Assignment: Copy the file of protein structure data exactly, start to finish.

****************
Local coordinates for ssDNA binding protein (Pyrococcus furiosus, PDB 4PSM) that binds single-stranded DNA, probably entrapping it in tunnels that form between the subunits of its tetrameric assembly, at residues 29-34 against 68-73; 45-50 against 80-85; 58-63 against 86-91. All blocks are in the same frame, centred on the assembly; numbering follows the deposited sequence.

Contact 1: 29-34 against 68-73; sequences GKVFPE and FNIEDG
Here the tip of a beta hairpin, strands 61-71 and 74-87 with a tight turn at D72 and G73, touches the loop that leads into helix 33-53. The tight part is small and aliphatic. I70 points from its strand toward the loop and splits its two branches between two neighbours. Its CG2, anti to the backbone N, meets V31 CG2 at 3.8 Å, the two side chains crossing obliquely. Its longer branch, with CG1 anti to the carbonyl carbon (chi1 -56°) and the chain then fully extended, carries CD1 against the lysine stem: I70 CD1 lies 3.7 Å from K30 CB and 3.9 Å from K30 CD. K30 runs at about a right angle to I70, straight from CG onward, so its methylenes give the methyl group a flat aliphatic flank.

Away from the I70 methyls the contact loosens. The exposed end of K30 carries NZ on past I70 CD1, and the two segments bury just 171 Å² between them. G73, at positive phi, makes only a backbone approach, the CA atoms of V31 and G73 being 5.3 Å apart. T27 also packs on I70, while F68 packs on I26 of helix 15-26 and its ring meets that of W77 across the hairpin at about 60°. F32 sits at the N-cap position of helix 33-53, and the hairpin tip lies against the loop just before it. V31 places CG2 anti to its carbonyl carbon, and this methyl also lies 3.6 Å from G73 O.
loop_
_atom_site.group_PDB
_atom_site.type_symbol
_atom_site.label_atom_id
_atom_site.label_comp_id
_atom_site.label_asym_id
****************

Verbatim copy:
Local coordinates for ssDNA binding protein (Pyrococcus furiosus, PDB 4PSM) that binds single-stranded DNA, probably entrapping it in tunnels that form between the subunits of its tetrameric assembly, at residues 29-34 against 68-73; 45-50 against 80-85; 58-63 against 86-91. All blocks are in the same frame, centred on the assembly; numbering follows the deposited sequence.

Contact 1: 29-34 against 68-73; sequences GKVFPE and FNIEDG
Here the tip of a beta hairpin, strands 61-71 and 74-87 with a tight turn at D72 and G73, touches the loop that leads into helix 33-53. The tight part is small and aliphatic. I70 points from its strand toward the loop and splits its two branches between two neighbours. Its CG2, anti to the backbone N, meets V31 CG2 at 3.8 Å, the two side chains crossing obliquely. Its longer branch, with CG1 anti to the carbonyl carbon (chi1 -56°) and the chain then fully extended, carries CD1 against the lysine stem: I70 CD1 lies 3.7 Å from K30 CB and 3.9 Å from K30 CD. K30 runs at about a right angle to I70, straight from CG onward, so its methylenes give the methyl group a flat aliphatic flank.

Away from the I70 methyls the contact loosens. The exposed end of K30 carries NZ on past I70 CD1, and the two segments bury just 171 Å² between them. G73, at positive phi, makes only a backbone approach, the CA atoms of V31 and G73 being 5.3 Å apart. T27 also packs on I70, while F68 packs on I26 of helix 15-26 and its ring meets that of W77 across the hairpin at about 60°. F32 sits at the N-cap position of helix 33-53, and the hairpin tip lies against the loop just before it. V31 places CG2 anti to its carbonyl carbon, and this methyl also lies 3.6 Å from G73 O.
loop_
_atom_site.group_PDB
_atom_site.type_symbol
_atom_site.label_atom_id
_atom_site.label_comp_id
_atom_site.label_asym_id